'Equal': TV Review

Samira Wiley
Photograph by HBO Max
Makes full and respectful use of its creative license.

Billy Porter narrates HBO Max's glossy four-part docuseries about all the queer progress that led to Stonewall.

The story of LGBTQ progress since World War II is often dominated by doctors and lawyers. That’s not without reason: The removal of so-called “sexual and gender identity disorders” from the DSM was an important milestone achieved after decades of activism, while the legal battles for the rights and protections for queer people of all stripes are, despite the establishment of marriage equality in 2015, still ongoing.

The new HBO Max docuseries Equal, narrated with cheeky brio by Billy Porter, seeks to convey to the under-40 generations how much of queer history pre-Stonewall was made in the underground — and how much more dangerous being gay or trans could be just a half-century ago, even in the big cities, even if you’d spent so much money buying off the cops that they bought a plane with all your bribes.

The writers, activists, organizers and outlaws that the doc reclaims are those who opted out of or were always going to be excluded from bourgeois privileges. The pioneers that directors Stephen Kijak and Kimberly Reed choose to iconize range from the Mattachine Society — which sought to connect gay men at an era when an outing could mean the 1950s equivalent of doxxing, i.e., the publication of one’s name and address in the newspaper — to luminaries like A Raisin in the Sun playwright Lorraine Hansberry, trans trailblazer Christine Jorgensen and activists Bayard Rustin and Sylvia Rivera. But the documentary also makes space for the likes of bootlegger Jack Starr and brothel owner Lucy Hicks — trans groundbreakers I’d never heard of, and whose fascinating stories I immediately wanted to watch brought to life in biopics.

But Equal is just as notable for its old-school-MTV style as for its content. Visually busy and winkingly self-aware, the documentary slicks each one of its subjects with a one-dimensional rebellious cool that initially feels fresh, then increasingly ahistorical. The directors boast “never-before-seen footage of actual events,” but more striking still is the fact that not a single shot lasts more than five seconds. And many of the subjects receive knowingly outrageous glow-ups, like Mattachine founder Dale Jennings, who’s played in reenactments by a monologuing, absurdly handsome Cheyenne Jackson. Samira Wiley, Anthony Rapp, Sara Gilbert, Theo Germaine and Keiynan Lonsdale are among the other camera-addressing celebrity soliloquists.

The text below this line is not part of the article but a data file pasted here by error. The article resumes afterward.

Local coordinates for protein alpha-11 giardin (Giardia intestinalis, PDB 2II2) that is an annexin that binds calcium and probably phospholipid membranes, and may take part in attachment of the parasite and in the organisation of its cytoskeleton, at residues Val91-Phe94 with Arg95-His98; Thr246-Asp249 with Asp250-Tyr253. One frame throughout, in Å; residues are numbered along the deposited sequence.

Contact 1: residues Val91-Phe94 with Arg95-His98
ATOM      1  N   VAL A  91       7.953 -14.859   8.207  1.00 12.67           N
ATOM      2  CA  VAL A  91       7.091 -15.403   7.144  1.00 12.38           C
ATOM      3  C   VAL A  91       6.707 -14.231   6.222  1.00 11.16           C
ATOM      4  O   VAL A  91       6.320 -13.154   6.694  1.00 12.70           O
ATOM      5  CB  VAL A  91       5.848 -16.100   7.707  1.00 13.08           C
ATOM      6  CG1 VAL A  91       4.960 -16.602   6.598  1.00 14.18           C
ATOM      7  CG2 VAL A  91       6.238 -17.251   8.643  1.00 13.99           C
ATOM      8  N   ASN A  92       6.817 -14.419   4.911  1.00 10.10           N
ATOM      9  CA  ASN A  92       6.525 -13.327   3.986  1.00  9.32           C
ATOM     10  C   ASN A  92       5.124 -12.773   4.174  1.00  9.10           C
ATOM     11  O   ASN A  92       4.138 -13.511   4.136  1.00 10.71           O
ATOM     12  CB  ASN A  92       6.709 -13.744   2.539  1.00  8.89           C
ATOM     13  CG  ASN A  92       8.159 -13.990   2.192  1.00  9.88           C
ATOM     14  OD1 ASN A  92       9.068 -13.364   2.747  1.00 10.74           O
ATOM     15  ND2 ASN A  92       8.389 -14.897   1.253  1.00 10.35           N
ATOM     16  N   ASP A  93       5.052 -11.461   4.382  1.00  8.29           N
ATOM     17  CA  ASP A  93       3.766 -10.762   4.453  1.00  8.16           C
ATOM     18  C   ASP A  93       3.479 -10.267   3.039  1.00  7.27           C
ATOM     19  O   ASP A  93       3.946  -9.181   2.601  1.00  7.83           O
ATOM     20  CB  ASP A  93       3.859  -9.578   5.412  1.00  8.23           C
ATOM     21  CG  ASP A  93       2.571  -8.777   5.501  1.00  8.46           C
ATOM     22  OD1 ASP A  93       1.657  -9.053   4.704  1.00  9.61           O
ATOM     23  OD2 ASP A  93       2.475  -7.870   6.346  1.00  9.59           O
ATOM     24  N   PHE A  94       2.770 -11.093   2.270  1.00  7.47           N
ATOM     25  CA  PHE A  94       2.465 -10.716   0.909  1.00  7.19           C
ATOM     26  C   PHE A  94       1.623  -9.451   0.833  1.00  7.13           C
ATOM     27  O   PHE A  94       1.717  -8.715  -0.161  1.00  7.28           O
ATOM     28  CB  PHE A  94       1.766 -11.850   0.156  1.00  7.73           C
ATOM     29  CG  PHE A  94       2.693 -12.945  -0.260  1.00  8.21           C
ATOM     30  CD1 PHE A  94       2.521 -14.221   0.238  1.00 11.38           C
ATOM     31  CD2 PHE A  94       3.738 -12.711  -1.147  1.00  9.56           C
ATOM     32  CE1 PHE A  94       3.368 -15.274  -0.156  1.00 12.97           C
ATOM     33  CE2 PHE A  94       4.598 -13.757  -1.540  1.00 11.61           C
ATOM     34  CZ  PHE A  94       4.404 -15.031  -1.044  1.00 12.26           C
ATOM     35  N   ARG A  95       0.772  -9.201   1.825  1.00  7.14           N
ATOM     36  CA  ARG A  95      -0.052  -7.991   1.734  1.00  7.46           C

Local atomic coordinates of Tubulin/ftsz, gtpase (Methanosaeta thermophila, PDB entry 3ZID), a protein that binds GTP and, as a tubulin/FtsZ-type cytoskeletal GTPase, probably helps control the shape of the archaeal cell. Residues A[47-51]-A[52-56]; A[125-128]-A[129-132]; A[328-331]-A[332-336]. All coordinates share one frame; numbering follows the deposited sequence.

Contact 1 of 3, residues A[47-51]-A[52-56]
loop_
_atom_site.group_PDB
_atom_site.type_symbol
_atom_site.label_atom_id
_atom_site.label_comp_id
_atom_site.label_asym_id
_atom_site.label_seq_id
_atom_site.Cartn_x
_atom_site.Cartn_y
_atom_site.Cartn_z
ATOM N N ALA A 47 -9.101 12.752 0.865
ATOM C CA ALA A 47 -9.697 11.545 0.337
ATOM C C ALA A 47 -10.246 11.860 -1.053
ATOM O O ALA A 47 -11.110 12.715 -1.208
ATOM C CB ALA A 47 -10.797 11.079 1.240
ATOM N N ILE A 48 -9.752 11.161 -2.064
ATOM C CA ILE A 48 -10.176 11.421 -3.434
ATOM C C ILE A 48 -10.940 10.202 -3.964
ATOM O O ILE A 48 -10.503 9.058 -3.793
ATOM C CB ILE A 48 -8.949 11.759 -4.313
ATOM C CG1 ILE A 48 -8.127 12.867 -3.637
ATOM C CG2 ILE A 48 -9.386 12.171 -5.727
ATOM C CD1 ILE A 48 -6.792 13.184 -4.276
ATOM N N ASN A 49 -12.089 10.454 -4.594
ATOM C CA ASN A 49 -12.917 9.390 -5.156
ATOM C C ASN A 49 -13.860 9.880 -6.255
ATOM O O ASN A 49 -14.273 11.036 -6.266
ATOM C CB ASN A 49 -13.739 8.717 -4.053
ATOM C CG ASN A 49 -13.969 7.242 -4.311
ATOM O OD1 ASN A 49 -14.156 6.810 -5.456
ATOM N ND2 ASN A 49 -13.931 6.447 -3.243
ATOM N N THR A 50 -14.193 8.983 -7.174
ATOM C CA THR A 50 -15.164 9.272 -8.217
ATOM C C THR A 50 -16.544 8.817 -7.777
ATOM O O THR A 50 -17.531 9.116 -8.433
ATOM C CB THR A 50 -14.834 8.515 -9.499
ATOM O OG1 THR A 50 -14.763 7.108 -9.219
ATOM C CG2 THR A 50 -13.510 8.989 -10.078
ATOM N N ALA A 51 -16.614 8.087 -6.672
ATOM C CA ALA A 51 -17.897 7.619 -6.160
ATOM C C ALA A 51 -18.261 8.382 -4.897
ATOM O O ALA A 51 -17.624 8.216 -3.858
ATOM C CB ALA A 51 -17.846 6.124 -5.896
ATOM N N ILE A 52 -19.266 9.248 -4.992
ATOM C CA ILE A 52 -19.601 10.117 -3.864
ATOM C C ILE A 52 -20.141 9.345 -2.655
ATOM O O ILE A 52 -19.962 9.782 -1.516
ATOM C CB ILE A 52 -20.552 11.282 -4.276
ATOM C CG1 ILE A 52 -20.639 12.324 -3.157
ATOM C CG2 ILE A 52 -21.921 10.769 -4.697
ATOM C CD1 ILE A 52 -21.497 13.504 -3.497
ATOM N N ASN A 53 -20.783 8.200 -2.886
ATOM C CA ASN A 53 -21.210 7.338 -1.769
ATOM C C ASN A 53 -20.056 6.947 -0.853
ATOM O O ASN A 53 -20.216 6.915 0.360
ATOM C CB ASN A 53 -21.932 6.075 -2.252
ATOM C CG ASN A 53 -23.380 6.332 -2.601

The stronger performances — especially by Wiley, Lonsdale and Alexandra Grey as Hicks — make this potential abuse of dramatic license pay off. Even Porter gets in on the genre-convention-busting fun. “Hold up, sweetie,” he says as the camera freezes on Isis King’s sex-worker character, who’s on the verge of releasing her pent-up rage in San Francisco’s Compton’s Cafeteria, the site of a violent protest that preceded Stonewall by three years. Porter is able to keep the energy up even when every third line requires him to call someone a “wild radical determined to change the world” — a designation that irks not because it’s inaccurate, but because its relative vagueness and repetition throughout the doc flattens crucial differences and nuances between the pioneers. Nor are the subjects allowed to be flawed, or hesitant, or complicated, or even just OK-looking — Equal aims for unqualified hero worship.

But as long as viewers don’t expect anything more, that seems fine? Equal only covers about 25 years, from the late 1940s to the first Pride parade in 1970, which means that for most of its audience, it’ll be supplementary, not comprehensive, viewing. In celebrating a movement whose foremothers and forefathers’ names have yet to enter the common lexicon, Equal is a valuable if glossy resource. But hopefully our embrace of marginal queer figures can expand and evolve so that they’re appreciated less for their underground mystique than their full humanity.

Premieres Thursday, Oct. 22, on HBO Max